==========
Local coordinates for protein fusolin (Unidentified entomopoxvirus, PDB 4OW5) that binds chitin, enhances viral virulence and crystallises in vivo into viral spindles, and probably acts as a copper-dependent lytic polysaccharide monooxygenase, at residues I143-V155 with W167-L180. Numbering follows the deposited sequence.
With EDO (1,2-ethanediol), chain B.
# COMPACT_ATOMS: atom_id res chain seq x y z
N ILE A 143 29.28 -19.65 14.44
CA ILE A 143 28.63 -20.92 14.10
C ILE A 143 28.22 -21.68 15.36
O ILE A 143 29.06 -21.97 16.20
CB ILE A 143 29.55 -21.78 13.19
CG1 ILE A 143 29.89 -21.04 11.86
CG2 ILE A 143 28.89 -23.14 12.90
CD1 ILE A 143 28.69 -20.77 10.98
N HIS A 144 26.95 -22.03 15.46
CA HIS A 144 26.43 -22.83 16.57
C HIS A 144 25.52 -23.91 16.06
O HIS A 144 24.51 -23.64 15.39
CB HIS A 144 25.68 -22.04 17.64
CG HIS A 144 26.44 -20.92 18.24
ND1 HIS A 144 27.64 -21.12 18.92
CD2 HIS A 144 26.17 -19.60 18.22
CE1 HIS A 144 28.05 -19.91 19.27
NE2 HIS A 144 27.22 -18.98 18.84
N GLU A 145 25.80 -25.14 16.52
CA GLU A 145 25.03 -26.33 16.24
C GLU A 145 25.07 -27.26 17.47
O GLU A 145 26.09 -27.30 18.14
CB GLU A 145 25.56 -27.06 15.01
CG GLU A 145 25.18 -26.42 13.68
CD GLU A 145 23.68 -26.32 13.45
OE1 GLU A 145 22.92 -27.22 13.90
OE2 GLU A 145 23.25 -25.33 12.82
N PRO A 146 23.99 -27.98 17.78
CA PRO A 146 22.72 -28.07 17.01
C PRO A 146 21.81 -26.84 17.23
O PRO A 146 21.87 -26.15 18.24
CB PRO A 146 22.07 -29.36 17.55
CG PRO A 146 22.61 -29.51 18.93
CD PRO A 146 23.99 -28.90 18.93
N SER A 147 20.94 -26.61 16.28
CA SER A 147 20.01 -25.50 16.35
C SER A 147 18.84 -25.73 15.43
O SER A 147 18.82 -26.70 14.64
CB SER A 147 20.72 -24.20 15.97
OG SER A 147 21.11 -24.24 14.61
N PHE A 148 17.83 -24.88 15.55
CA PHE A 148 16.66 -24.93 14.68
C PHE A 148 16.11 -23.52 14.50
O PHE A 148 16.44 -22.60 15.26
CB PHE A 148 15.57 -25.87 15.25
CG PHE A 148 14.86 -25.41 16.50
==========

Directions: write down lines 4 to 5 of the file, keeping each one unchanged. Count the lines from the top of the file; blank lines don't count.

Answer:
N ILE A 143 29.28 -19.65 14.44
CA ILE A 143 28.63 -20.92 14.10